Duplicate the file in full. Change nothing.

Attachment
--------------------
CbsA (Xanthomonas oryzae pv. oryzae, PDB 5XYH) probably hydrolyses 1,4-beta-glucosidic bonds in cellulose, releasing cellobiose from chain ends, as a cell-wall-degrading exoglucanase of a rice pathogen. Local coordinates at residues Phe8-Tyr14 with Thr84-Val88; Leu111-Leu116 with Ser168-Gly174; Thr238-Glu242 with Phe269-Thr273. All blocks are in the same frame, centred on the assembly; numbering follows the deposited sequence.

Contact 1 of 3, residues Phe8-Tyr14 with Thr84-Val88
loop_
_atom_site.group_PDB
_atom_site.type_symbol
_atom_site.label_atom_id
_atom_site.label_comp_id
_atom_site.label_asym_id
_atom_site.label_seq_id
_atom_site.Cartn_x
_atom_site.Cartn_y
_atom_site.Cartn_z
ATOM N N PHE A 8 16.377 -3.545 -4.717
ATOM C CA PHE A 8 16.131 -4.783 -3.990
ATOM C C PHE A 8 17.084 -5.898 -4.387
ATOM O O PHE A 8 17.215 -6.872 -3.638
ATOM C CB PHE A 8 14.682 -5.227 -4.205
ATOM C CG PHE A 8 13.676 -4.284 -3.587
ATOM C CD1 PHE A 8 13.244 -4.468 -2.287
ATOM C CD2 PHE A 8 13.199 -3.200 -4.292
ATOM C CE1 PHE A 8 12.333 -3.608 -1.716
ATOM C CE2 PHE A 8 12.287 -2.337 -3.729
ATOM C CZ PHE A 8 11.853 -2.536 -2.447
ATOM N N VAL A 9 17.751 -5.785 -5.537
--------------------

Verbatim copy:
CbsA (Xanthomonas oryzae pv. oryzae, PDB 5XYH) probably hydrolyses 1,4-beta-glucosidic bonds in cellulose, releasing cellobiose from chain ends, as a cell-wall-degrading exoglucanase of a rice pathogen. Local coordinates at residues Phe8-Tyr14 with Thr84-Val88; Leu111-Leu116 with Ser168-Gly174; Thr238-Glu242 with Phe269-Thr273. All blocks are in the same frame, centred on the assembly; numbering follows the deposited sequence.

Contact 1 of 3, residues Phe8-Tyr14 with Thr84-Val88
loop_
_atom_site.group_PDB
_atom_site.type_symbol
_atom_site.label_atom_id
_atom_site.label_comp_id
_atom_site.label_asym_id
_atom_site.label_seq_id
_atom_site.Cartn_x
_atom_site.Cartn_y
_atom_site.Cartn_z
ATOM N N PHE A 8 16.377 -3.545 -4.717
ATOM C CA PHE A 8 16.131 -4.783 -3.990
ATOM C C PHE A 8 17.084 -5.898 -4.387
ATOM O O PHE A 8 17.215 -6.872 -3.638
ATOM C CB PHE A 8 14.682 -5.227 -4.205
ATOM C CG PHE A 8 13.676 -4.284 -3.587
ATOM C CD1 PHE A 8 13.244 -4.468 -2.287
ATOM C CD2 PHE A 8 13.199 -3.200 -4.292
ATOM C CE1 PHE A 8 12.333 -3.608 -1.716
ATOM C CE2 PHE A 8 12.287 -2.337 -3.729
ATOM C CZ PHE A 8 11.853 -2.536 -2.447
ATOM N N VAL A 9 17.751 -5.785 -5.537